Separate names with a comma.
Discussion in 'Gymnosperms (incl. Conifers) Photo Gallery' started by conifers, Sep 16, 2007.
â€˜Green Industry Imagesâ€™ Copyrighted Photograph; Permission Granted;
Nice plant, but it smells like a hybrid to me (there's a hint of pineapple). I suggest that it's probably Thuja occidentalis x T. plicata. Note that the outer cone scales have slightly recurved tips (the cone scales of T. occidentalis are smooth).
What's the connection between new comment about what must be a live specimen being examined in person and the original photo?
The crown shape in the photo also hints at a hybrid.
It's about the same cultivar. A relevant comment on this thread, which is about the cultivar in general, not the individual specimen in the photo ;-)
Plants under the name should be a yellow-tipped T. occidentalis; at one time 'Lutea' may have been sold under the name, at least part of the time. Nowadays it appears to be a synonym of 'Aureospicata'. I may have also seen another form offered as 'Elegantissima'. When a species is popular and has had a large number of variants introduced, plenty of mixing of names is liable to occur over time; some growers/sellers are quite loose about it. Others do not know enough about their plants to realize they are misapplying names, and may put thousands of specimens on the market under the wrong names, thereby generating a substantial component of wrongly named material in the landscape.
My apologies for being obtuse. I was at the Dawes Arboretum (Newark, Ohio) last week with a group of botanists. The Dawes has a truly astonishing collection of plants, including a very good, labelled conifer collection. It was agreed by all present that Thuja 'Elegantissima' (labelled at the Dawes, T. occidentalis 'Elegantissima') does not belong to T. occidentalis. This lovely cultivar is intermediate in all respects between T. occidentalis and T. plicata. Initially on seeing the trees, I guessed 'Green Giant', a reputed hybrid of T. plicata and T. standishii. However, the foliage of 'Elegantissima' is softer and thinner than that cultivar, and as previously stated, the tips of the cone scales are not recurved (as they are in 'Green Giant').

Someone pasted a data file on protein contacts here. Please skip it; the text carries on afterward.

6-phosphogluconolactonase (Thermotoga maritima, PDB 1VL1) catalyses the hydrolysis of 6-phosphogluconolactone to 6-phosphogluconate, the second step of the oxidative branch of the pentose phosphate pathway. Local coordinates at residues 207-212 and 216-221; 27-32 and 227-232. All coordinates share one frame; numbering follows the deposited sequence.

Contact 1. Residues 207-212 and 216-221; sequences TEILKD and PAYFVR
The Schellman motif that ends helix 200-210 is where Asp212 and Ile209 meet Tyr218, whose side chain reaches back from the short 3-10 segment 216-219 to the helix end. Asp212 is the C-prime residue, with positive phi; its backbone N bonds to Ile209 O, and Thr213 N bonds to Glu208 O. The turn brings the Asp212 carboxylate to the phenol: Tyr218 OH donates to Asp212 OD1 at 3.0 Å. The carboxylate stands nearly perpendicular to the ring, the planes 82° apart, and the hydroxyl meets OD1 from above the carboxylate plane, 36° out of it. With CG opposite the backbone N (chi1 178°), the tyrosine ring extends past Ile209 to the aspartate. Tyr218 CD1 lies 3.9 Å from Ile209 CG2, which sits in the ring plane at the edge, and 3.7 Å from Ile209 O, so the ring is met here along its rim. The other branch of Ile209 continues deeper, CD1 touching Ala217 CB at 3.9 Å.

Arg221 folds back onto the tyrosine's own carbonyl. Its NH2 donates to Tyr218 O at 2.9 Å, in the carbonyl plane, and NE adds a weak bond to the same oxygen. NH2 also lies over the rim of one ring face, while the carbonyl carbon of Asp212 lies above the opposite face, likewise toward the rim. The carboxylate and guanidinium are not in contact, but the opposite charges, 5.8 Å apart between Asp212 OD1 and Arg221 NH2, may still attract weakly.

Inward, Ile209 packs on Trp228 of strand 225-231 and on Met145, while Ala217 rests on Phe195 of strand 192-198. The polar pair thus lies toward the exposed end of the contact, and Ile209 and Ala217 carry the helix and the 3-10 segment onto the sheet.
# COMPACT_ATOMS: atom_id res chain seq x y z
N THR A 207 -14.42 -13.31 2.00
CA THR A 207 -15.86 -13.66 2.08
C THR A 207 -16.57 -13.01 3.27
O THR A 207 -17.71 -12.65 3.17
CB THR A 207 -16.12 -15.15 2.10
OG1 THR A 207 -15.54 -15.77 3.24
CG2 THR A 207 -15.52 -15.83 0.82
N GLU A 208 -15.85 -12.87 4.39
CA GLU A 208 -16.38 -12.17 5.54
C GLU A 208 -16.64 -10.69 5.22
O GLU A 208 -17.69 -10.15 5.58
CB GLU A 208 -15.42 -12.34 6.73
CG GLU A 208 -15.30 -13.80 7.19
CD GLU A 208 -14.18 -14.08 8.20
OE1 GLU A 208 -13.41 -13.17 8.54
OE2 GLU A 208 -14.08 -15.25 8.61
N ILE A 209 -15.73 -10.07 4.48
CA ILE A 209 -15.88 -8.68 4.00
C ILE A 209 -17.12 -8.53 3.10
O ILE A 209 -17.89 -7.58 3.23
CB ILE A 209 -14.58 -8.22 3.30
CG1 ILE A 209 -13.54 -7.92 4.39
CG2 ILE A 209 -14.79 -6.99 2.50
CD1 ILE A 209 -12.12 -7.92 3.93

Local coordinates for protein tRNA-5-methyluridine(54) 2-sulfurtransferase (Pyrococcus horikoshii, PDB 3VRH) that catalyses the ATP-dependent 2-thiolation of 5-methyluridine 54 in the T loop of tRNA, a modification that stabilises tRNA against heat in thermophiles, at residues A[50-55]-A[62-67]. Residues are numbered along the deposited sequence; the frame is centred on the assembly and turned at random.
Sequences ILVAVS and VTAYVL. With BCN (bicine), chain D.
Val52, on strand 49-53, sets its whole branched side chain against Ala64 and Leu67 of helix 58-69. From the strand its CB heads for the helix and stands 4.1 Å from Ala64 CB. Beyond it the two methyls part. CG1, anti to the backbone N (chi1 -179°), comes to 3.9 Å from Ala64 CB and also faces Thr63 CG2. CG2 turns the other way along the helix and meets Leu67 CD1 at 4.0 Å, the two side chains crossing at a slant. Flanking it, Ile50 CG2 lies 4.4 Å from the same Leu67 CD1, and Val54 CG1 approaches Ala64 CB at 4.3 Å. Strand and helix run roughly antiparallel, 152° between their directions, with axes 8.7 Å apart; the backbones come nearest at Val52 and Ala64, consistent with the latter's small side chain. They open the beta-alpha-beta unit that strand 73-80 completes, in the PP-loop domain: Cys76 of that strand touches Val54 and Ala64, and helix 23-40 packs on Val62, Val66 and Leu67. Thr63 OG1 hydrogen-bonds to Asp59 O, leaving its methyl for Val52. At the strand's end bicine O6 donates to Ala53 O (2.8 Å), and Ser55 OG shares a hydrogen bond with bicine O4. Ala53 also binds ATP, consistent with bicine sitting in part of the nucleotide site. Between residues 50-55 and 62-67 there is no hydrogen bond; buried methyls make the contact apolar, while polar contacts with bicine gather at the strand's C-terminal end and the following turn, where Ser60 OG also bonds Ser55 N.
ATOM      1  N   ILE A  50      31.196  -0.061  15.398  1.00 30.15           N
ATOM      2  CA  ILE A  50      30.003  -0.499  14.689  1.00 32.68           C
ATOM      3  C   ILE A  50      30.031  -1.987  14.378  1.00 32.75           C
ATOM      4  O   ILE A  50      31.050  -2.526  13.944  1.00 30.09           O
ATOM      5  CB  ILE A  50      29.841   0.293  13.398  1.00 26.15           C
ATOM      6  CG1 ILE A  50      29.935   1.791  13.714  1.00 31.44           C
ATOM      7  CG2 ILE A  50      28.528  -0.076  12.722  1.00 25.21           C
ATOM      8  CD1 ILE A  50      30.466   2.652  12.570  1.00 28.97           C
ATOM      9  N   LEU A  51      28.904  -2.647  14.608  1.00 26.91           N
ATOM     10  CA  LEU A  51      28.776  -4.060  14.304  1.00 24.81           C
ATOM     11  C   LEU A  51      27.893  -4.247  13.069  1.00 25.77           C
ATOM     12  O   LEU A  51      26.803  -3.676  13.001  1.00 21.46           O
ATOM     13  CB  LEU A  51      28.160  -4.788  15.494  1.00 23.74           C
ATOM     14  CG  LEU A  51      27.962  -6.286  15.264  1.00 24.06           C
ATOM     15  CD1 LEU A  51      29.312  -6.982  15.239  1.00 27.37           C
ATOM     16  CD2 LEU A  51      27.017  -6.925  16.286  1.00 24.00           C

Picture looks like 'Green Giant', as far as can be seen from the distance photo was taken. 'Green Giant' was for a time being grown as T. occidentalis 'Giganteoides' by mistake. T. o. 'Aureospicata', of which T. o. 'Elegantissima' may be a synonym does not look like 'Green Giant' - and to me does have foliage and cone characters of T. occidentalis, albeit a coarse and vigorous version. A Vancouver planting of this was misidentified by G. Straley and listed in his Vancouver tree book as something like "T. plicata unknown hybrid". Apart from the size and vigor of the tree I do not see the resemblance to T. plicata, when the fine points are considered.